St. Pete City Council votes to ban all money collecting on road medians

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St. Petersburg's unending war on the homeless may have claimed some (more) innocent victims: the 300 or so families in Pinellas County who depend on the Muscular Dystrophy Association for a little help.

The St. Pete City Council, at the urging of Mayor Rick Baker, passed an ordinance last week outlawing people standing in the medians of roads and streets to collect money — a move widely seen as another attempt to curb the city's growing homeless problem. Other than stopping temporarily to cross the street or being part of a road construction project, it is now illegal simply to stand in the median, even if you are doing nothing.

If you think it sounds like a violation of some kind of rights, you would not be the only one. The St. Petersburg Times sent a handful of execs and lawyers to the council meeting on Oct. 2 in an attempt to keep selling newspapers in the median under the First Amendment. Losing that right would cost the company $400,000 a year, it said in its own news coverage of the vote.

But more heartbreaking than the plight of the state's largest newspaper, however, was what the median ban will do to locals with muscular dystrophy. St. Petersburg firefighters collected $25,000 for MDA in its median "boot drive" in May, enough to send 300 children with MD to a special camp. Studies by the MDA show a 90 percent drop-off in collections if firefighters have to stand on the sidewalk vs. being in the median, leaving the future of the boot drive in doubt.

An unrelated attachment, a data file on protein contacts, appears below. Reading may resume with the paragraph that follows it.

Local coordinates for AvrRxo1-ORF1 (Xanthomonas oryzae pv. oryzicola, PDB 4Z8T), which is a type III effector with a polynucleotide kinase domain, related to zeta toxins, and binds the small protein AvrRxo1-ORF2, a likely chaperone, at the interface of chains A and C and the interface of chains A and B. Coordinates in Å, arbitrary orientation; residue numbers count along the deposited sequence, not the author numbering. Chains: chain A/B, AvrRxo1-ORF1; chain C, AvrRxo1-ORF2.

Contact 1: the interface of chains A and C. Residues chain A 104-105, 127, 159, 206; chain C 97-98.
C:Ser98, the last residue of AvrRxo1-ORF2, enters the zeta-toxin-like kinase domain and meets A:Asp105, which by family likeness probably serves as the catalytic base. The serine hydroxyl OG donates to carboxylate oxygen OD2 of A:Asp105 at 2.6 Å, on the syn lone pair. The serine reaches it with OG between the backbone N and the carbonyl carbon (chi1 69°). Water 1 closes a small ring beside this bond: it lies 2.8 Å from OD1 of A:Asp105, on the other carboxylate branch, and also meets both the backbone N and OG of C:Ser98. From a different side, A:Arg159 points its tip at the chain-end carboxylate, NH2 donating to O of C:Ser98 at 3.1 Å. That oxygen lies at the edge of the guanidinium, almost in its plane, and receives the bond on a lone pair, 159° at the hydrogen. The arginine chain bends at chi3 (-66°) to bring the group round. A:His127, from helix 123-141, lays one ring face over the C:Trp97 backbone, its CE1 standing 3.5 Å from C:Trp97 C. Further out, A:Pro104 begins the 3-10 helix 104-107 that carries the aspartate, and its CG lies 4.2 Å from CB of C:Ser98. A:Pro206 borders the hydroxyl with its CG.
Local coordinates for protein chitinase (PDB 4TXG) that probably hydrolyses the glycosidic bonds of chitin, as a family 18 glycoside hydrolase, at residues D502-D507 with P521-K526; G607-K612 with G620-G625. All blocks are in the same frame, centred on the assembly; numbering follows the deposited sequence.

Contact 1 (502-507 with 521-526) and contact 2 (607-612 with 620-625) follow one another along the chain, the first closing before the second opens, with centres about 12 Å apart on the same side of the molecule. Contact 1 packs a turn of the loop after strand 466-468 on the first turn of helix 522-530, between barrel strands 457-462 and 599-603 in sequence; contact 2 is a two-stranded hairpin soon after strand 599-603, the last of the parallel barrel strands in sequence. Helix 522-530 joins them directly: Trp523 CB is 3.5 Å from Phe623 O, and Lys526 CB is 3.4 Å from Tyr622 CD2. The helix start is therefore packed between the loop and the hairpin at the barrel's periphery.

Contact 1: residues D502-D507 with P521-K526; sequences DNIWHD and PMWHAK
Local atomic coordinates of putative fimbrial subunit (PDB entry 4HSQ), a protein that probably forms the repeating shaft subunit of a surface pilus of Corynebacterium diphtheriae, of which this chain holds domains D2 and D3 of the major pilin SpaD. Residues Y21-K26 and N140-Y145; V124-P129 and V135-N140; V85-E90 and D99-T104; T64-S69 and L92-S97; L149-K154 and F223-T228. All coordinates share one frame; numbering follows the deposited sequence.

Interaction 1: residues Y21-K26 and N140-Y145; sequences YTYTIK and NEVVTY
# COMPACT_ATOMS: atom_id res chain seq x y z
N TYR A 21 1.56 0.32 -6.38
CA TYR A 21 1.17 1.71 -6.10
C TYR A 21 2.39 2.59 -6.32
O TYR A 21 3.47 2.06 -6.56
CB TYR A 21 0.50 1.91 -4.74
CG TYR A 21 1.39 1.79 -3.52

The council members who voted for the median ban (only Wengay Newton voted against it) squirmed around in their seats a bit. "This is a really tough decision," Councilman Bill Dudley said. Of course, their empathy was tempered a bit by the fact that three of the offending councilmen spoke with blue-dyed Rayhawks cut into their hair on the day of the baseball team's first playoff game.

After the vote, St. Petersburg firefighter union Vice President Rick Pauley didn't know what his troops will do next May when the boot drive comes around.

"I don't want to go back to 320 firefighters and tell them what has happened here today," he said.

MDA local program coordinator Amber Saltzman added, "And I don't want to go back to 300 families and tell them."

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